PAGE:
One of the reasons I am most grateful for our wreck and my daughter’s paralysis is that it has put me in contact with many, many people whom I may have never had the opportunity to meet otherwise. Yes, you read that correctly. I’m grateful.
As my husband says, “Through the wreck we have met the best of people and the worst of people.” I always add that the best of people we’ve met have been really, really darn good!
Through all of this we’ve met a lot of folks who don’t fit what we used to be. Seriously. We used to be the poster family for Caucasian, Christian, able-bodied, rural-American, just-the-prescribed-number-of-children families.
As Nellie Forbush would say in the musical, South Pacific, we were as normal as blueberry pie!
Now we are anything but normal. When very, very few homes and even businesses are accessible, when you can’t enter whenever you want, and when you can’t enter through the same door as everyone else, or sit in the same seats as everyone else, you realize very quickly just how abnormal you are.
And for three years now, we have spent a large amount of time living in big cities. If you could see the people with whom we hang out and talk to in Chicago, you would realize very quickly that most of them do not look or live like the Jaggers. But I will let you in on a little secret. While I absolutely dreaded going to live in Chicago that first summer, now I absolutely enjoy the city. It’s not at all unusual for me to have a brief elevator conversation with an atheist, learn from a Muslim patient about orthotic devices, and share a laugh with an African American friend all in one day in the Windy City. And brace yourself: I have spoken to, and get along with, many people who do not always share my political views! And I truly like and respect these people. My world has vastly expanded.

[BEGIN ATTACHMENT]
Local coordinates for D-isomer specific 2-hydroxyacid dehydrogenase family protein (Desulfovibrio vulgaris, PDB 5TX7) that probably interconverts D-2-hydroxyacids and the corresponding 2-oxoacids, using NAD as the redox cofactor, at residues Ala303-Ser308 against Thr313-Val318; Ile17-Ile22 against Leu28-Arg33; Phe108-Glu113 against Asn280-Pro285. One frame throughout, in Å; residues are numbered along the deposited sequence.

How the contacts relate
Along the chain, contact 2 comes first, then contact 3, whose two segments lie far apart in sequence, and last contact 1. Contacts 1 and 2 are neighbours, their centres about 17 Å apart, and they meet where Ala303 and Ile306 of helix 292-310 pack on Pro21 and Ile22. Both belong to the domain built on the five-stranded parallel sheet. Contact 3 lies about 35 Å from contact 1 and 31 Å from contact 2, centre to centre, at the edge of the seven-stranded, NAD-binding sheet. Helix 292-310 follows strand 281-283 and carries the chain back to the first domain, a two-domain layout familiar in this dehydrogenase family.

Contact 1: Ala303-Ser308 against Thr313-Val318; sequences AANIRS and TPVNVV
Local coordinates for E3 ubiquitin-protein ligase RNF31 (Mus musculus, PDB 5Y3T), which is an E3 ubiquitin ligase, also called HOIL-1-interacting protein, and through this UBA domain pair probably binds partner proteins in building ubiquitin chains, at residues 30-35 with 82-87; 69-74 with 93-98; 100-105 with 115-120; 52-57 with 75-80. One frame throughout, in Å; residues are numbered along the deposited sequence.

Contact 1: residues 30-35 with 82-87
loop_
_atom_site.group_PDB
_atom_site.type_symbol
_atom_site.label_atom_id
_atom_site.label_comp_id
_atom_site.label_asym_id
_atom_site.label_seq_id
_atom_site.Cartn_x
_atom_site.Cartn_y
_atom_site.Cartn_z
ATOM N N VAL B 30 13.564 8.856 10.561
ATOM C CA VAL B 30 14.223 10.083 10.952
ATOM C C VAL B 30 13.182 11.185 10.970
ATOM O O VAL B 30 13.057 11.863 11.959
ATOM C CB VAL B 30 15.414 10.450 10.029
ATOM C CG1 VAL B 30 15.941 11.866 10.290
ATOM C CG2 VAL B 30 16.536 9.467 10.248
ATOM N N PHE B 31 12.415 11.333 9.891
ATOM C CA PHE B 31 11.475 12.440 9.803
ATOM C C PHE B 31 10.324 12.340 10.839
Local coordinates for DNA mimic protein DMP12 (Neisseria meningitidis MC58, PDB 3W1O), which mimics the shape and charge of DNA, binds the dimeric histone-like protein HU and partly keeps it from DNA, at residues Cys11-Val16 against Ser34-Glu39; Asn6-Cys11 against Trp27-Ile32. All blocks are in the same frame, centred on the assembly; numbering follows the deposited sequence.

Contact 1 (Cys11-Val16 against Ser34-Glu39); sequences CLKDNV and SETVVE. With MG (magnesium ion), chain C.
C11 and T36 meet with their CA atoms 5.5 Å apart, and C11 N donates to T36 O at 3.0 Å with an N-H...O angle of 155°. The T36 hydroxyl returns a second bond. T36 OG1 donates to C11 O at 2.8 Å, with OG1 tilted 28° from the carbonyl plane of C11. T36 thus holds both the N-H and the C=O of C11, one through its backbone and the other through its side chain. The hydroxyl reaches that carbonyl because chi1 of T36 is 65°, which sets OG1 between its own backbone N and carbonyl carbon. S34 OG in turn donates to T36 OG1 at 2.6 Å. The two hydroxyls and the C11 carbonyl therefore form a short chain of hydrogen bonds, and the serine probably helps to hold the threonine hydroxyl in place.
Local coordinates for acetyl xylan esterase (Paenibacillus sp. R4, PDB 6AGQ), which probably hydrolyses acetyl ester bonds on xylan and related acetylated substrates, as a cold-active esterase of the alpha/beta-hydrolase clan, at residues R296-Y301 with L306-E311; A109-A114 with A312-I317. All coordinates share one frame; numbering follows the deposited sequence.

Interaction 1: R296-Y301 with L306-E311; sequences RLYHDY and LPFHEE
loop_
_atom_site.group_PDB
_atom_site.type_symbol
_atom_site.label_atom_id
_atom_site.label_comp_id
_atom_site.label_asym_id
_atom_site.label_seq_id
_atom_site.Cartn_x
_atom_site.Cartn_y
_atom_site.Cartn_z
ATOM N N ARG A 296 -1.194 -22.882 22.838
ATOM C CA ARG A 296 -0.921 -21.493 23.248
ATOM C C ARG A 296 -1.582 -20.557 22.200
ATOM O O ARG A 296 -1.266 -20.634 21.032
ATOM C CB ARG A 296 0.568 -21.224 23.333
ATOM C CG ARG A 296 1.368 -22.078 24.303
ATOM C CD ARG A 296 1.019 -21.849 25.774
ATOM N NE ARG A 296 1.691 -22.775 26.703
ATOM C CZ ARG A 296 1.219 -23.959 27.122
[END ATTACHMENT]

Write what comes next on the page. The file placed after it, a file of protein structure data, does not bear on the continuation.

Is it fair perhaps to say, that all of us, no matter who we are or where we grow up, do so thinking we are the normal people, the ones who are in the right, the ones who have our ducks in a row, and truly the “good guys?”
What if we didn’t always think that we were 100% right? Now please don’t go off the deep end with that, Dear Reader. I’m holding onto a faith in Jesus Christ which I refuse to relinquish, and what if that faith is what allows me to reach out to others, see the good in them, and enjoy other human beings who don’t look and act like I do as opposed to just putting them in the “they aren’t like me camp?”
And here’s something I’ve had to work through: the woman who paralyzed my daughter looks and fits exactly into my “categories.” The person in this world whose decision has by far caused me the most heartache and utter despair, looks and lives pretty much like me (minus her child being paralyzed), while some of the kindest and most helpful people I’ve met along the paralysis journey don’t live or look anything like me!
So I’ll admit, I don’t view myself the same way as I did a few years ago. I’m not nearly as good as I thought I was. Growing? Yes! Learning? Yes! Holding true in Who I believe? Absolutely! Willing to give others in this world way more of a chance than I used to give them? You betcha!
And the irony is, this new improved perspective I have comes compliments of a horrible wreck and my daughter’s paralysis.
Huh. Good coming from bad. Imagine that.
Until next Wednesday, Lord willing.